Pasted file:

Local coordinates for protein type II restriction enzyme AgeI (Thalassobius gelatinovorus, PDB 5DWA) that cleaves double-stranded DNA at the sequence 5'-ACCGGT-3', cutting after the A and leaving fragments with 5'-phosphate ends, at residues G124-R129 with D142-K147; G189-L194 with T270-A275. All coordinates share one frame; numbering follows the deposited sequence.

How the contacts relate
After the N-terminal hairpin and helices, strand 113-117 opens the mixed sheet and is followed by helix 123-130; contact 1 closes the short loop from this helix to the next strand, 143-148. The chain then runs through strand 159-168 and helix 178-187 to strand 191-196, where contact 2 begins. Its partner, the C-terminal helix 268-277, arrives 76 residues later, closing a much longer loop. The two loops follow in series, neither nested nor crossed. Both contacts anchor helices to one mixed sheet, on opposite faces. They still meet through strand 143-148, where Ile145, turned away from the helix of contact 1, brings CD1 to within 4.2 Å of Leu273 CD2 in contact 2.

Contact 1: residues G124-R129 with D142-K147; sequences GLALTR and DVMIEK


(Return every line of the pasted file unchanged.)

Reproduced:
Local coordinates for protein type II restriction enzyme AgeI (Thalassobius gelatinovorus, PDB 5DWA) that cleaves double-stranded DNA at the sequence 5'-ACCGGT-3', cutting after the A and leaving fragments with 5'-phosphate ends, at residues G124-R129 with D142-K147; G189-L194 with T270-A275. All coordinates share one frame; numbering follows the deposited sequence.

How the contacts relate
After the N-terminal hairpin and helices, strand 113-117 opens the mixed sheet and is followed by helix 123-130; contact 1 closes the short loop from this helix to the next strand, 143-148. The chain then runs through strand 159-168 and helix 178-187 to strand 191-196, where contact 2 begins. Its partner, the C-terminal helix 268-277, arrives 76 residues later, closing a much longer loop. The two loops follow in series, neither nested nor crossed. Both contacts anchor helices to one mixed sheet, on opposite faces. They still meet through strand 143-148, where Ile145, turned away from the helix of contact 1, brings CD1 to within 4.2 Å of Leu273 CD2 in contact 2.

Contact 1: residues G124-R129 with D142-K147; sequences GLALTR and DVMIEK